Synopses & Reviews
When The Color of Crime
was first published ten years ago, it was heralded as a path-breaking book on race and crime. Now, in its tenth anniversary year, Katheryn Russell-Brown's book is more relevant than ever. The Jena Six, Duke Lacrosse Team, Amadou Diallo, Sean Bell, James Byrd, and all of those victimized in the aftermath of Hurricane Katrina are just a few of the racially fueled cases that have made headlines in the past decade.
Russell-Brown continues to ask, why do Black and White Americans perceive police actions so differently? Is White fear of Black crime justified? Do African Americans really protect their own? Should they? And why are we still talking about O.J.? Russell-Brown surveys the landscape of American crime and identifies some of the country's most significant racial pathologies. In this new edition, each chapter is updated and revised, and two new chapters have been added. Enriched with twenty-five new cases, the explosive and troublesome chapter on "Racial Hoaxes" demonstrates that "playing the race card" is still a popular ploy.
The Color of Crime is a lucid and forceful volume that calls for continued vigilance on the part of journalists, scholars, and policymakers alike. Through her innovative analysis of cases, ideological and media trends, issues, and practices that resonate below the public radar even in the new century, Russell-Brown explores the tacit and subtle ways that deviance is systematically linked to people of color. Her findings are impossible to ignore.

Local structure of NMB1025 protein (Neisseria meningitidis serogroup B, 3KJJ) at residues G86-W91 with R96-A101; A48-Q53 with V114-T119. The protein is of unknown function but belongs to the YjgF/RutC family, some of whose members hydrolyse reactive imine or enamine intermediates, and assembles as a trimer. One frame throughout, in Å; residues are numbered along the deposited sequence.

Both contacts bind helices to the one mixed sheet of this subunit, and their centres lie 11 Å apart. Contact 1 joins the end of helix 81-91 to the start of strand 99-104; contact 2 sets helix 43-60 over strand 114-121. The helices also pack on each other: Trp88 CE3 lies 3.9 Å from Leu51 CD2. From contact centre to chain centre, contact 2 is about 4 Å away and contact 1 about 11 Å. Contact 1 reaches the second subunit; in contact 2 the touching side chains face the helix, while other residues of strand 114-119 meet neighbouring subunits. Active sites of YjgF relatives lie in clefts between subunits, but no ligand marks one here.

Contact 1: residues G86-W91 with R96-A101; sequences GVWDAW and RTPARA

Experience the multimedia and view the links featured in the book at lawondisplay.com
Visual and multimedia digital technologies are transforming the practice of law: how lawyers construct and argue their cases, present evidence to juries, and communicate with each other. They are also changing how law is disseminated throughout and used by the general public. What are these technologies, how are they used and perceived in the courtroom and in wider culture, and how do they affect legal decision making?
In this comprehensive survey and analysis of how new visual technologies are transforming both the practice and culture of American law, Neal Feigenson and Christina Spiesel explain how, when, and why legal practice moved from a largely words-only environment to one more dependent on and driven by images, and how rapidly developing technologies have further accelerated this change. They discuss older visual technologies, such as videotape evidence, and then current and future uses of visual and multimedia digital technologies, including trial presentation software and interactive multimedia. They also describe how law itself is going online, in the form of virtual courts, cyberjuries, and more, and explore the implications of laws movement to computer screens. Throughout Law on Display, the authors illustrate their analysis with examples from a wide range of actual trials.
About the Author
is Carmen Tortora Professor of Law at Quinnipiac University School of Law and author of Legal Blame: How Jurors Think and Talk About Accidents.
Christina Spiesel is senior research scholar at Yale Law School and adjunct professor at Quinnipiac University School of Law and New York Law School.